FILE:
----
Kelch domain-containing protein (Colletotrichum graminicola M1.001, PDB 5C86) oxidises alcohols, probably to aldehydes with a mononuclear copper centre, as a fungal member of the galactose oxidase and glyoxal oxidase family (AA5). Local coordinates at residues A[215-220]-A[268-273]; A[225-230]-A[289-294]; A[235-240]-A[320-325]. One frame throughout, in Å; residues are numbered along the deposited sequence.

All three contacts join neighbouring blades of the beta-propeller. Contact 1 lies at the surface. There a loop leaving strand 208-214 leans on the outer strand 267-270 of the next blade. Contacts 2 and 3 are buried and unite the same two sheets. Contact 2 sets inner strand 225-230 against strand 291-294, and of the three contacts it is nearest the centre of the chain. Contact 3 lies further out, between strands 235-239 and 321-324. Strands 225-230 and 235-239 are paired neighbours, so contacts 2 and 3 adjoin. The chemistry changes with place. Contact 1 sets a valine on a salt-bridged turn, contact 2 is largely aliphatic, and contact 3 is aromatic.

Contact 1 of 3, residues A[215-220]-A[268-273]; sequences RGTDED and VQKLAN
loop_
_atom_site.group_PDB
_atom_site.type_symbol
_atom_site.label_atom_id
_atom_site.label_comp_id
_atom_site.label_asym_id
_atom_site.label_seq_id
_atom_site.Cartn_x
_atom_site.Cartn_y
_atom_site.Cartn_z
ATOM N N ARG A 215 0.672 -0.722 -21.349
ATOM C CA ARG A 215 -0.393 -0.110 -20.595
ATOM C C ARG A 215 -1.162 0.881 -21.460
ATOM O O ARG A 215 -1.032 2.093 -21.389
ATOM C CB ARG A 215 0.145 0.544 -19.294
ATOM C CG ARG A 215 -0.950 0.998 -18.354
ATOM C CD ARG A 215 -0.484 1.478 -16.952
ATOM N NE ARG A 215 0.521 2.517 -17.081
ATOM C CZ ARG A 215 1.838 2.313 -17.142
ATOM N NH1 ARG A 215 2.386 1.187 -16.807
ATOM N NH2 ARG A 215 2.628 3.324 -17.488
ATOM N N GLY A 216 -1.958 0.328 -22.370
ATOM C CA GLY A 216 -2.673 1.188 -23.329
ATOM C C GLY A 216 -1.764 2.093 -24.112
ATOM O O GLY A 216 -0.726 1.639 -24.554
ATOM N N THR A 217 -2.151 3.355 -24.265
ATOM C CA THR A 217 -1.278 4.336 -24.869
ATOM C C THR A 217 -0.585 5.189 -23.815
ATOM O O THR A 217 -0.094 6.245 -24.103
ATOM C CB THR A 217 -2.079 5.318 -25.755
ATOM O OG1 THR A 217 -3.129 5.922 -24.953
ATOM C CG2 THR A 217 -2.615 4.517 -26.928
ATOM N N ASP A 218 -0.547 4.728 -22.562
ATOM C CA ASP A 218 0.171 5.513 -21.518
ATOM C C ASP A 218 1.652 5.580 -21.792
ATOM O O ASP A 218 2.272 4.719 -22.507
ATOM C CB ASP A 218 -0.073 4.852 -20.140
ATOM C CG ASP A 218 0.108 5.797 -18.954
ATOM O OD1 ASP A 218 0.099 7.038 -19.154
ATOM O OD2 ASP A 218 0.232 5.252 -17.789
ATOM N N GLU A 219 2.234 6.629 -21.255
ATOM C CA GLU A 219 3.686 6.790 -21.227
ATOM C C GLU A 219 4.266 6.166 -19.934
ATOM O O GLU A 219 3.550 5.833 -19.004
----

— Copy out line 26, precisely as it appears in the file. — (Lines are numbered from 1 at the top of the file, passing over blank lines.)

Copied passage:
ATOM C CA GLY A 216 -2.673 1.188 -23.329